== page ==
I think parents should have the ability to serve alcohol to their children.  A 14 year old cannot buy alcohol, but if mom wants to give her daughter a small glass of wine with Christmas dinner, it’s perfectly legal.  To buy alcohol, I think 16 is appropriate.  A 16-year old can legally consume alcohol, and can legally buy beer and wine.  To buy liquor, or to drink anything in a bar, the necessary age is 18.  Thus, there’s a natural progression.  Alcohol only under the supervision of parents, followed by beer and wine, independantly (but, theoretically, still with some supervision, as they’re going to have to drink somewhere) and then at 18, the kids are adults, and they’re free to drink as they please, where they please. 

It’s not a perfect system.  Certainly, 16 year olds will buy alcohol and provide it to their 15 year old friends, and so on.  But, at least, parents get the change to teach their children responsible drinking before the children learn from their friends to get blackout drunk, and the children learn to handle lower alcohol beverages before they head for the Wild Turkey 101. 


Filed under Miscellaneous

Dutch Beer, Part 3: Take Home


Going into the trip, I knew very little about actual Dutch beer.  Other than Heineken and Grolsch, I was unfamiliar with actual Nederlander breweries.  The one Dutch beer I was familiar enough with was La Trappe, the only Trappist beer brewed outside of Belgium, which is brewed (I believe) in Koningshoeven, in the southern part of Holland.  I did know, however, that Holland is ever so close to Belgium, where they have more breweries than people, it seems like.  While there are a lot of Belgian beers available in the US, I anticipated being able to acquire some beers unavailable (or extraordinarily expensive) at home.  Most prized on this list were the Trappist beers of the Westvleteren monastary, visible above.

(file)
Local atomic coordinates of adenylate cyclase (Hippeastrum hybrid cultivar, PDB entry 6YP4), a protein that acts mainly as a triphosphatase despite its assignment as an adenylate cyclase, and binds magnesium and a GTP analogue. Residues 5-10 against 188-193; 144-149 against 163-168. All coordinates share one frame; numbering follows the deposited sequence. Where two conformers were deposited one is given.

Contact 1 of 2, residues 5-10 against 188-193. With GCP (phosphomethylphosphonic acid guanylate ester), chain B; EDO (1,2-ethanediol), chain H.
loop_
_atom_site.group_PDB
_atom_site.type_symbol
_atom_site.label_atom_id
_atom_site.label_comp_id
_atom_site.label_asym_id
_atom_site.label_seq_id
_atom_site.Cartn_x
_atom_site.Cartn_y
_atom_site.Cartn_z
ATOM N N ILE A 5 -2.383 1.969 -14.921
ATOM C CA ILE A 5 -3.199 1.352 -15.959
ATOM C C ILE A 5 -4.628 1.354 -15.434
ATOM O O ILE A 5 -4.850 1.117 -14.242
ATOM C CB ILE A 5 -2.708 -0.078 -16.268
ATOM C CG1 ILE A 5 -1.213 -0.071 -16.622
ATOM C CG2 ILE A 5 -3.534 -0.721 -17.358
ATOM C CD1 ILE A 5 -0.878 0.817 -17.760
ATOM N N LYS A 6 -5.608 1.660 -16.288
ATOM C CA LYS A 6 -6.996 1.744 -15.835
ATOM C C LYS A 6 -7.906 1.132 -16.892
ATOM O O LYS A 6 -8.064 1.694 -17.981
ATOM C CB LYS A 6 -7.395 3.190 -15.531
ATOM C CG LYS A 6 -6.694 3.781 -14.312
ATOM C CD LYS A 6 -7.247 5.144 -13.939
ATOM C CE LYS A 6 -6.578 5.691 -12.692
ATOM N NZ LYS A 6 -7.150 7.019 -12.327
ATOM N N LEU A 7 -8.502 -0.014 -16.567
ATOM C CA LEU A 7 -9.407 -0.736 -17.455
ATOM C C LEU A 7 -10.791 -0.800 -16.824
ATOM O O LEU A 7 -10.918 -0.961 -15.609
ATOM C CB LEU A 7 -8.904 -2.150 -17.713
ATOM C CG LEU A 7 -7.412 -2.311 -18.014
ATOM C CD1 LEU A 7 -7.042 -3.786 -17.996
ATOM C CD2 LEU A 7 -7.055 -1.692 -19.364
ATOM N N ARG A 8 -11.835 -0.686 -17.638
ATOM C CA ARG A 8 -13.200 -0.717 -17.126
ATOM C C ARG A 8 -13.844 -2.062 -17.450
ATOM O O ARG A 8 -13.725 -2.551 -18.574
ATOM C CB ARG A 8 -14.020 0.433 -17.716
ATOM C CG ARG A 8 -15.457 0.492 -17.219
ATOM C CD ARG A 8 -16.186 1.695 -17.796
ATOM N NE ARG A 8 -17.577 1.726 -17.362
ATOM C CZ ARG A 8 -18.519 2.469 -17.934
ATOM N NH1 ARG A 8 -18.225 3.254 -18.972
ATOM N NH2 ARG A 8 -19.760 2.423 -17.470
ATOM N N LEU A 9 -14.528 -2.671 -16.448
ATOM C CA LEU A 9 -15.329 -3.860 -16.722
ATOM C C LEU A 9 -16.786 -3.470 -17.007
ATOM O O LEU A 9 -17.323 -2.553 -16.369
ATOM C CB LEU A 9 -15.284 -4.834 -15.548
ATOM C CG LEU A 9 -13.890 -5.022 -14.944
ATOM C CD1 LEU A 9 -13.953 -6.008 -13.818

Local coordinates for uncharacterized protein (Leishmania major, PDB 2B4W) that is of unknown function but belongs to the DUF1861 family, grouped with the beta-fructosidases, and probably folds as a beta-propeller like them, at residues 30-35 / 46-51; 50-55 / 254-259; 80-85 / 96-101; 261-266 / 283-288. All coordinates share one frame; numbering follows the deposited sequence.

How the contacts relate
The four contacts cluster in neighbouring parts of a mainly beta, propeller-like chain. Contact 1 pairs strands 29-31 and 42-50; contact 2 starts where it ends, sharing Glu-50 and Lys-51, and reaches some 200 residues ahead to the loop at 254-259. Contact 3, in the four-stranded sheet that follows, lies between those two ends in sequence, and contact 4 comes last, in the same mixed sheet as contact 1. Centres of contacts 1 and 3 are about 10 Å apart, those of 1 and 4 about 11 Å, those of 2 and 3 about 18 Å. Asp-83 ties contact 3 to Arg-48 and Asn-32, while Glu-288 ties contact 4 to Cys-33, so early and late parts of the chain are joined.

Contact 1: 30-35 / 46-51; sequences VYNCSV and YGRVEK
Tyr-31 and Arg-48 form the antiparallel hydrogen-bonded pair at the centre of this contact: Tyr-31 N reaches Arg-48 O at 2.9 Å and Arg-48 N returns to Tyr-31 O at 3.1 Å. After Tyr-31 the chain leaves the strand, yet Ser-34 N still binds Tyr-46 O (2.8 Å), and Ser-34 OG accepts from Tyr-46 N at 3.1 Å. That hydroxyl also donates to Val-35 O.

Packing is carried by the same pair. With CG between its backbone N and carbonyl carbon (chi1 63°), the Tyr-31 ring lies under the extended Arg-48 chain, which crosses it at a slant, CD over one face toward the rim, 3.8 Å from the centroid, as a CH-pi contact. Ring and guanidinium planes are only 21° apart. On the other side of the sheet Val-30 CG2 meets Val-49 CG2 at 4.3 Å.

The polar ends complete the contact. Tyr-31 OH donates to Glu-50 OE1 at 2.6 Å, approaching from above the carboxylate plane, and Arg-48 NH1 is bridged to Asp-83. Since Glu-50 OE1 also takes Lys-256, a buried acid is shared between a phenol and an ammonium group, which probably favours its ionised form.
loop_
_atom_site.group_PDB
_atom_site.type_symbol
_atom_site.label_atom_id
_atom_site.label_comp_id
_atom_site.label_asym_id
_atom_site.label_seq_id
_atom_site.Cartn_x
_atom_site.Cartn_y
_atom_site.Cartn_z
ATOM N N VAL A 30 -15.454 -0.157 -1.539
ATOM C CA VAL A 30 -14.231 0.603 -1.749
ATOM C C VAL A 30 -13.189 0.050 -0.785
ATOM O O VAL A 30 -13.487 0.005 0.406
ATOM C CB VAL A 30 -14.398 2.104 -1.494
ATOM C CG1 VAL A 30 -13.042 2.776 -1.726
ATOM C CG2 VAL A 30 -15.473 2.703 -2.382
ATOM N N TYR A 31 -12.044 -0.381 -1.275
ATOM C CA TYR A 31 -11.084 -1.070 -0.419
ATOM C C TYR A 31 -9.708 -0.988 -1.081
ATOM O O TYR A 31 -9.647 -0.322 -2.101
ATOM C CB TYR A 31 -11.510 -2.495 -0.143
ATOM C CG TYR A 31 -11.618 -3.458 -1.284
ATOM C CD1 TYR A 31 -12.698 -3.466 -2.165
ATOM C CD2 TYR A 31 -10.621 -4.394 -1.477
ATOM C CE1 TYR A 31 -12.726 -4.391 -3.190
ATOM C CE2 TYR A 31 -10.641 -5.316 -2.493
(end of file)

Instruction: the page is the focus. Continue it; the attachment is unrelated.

A quick tutorial on Trappist beers (if you know about the Trappists, feel free to skip this italicized section).  Trappists beers are beers brewed by monks.  Not just any monks, mind you–there are hundreds of monastaries all over the world which contain breweries.  The Trappists are Benedictine monks of a special order.  There are 171 Trappist monastaries, worldwide, and only seven of which produce beer.  LaTrappe is the only Dutch Trappist brewery.  The six Belgian breweries are Chimay, Achel, Rochefort, Orval, Westmalle, and Westvleteren. 

All of these beers are available in the United States, though they are expensive.  All of the monastaries export their beers and allow distributors worldwide to sell the beer.  Westvleteren, uniquely, only brews, and sells, enough beer to support their monastary.  As a result, the beer is hard to get, as if it’s bought anywhere but at the monastary, the beer is being sold without the permission of the monks.  That said, you can get a six-pack of the stuff on eBay for about $60, plus an extra $45 for shipping and handling.  Yikes.

I knew of two beer distributors in Amsterdam, both with excellent reputations.  The first is De Bierkoning, or The Beer King.  I found it in a lousy little Amsterdam tourist guide, which reported over 800 beers, sold in bottles.  The internet tells me that Bierkoning sold Westvleteren, so I knew I’d be able to come home with something.  The second distributor is The Cracked Kettle, though I cannot recall the Dutch for the name.  The Cracked Kettle, by reputation, had a lesser selection than the Beer King, but the staff was friendlier and more helpful.

Our experience?  Pretty much the same.  We ventured to the Cracked Kettle during one of our first afternoons in Amsterdam, and met the Scot who runs the place.  Very friendly, and enthusiastic about beer.  We talked about what was available to us in the US, and what wasn’t, as well as what he had, that we couldn’t get.  We told him that we just wanted to scope the place out, so we had an idea what we could get here, so we could come back before we left to get all the bottles we wanted.  When we came back, a few days later, the Scotsman was gone, and in his place was a similarly enthusiastic beer guide.  This time, a Dutchman.  Both gave us honest answers to our questions, with equally honest assesments of any beer we happened to be looking at.  We never got the sense we were “being sold”, but we found more interesting beers to buy while we were there.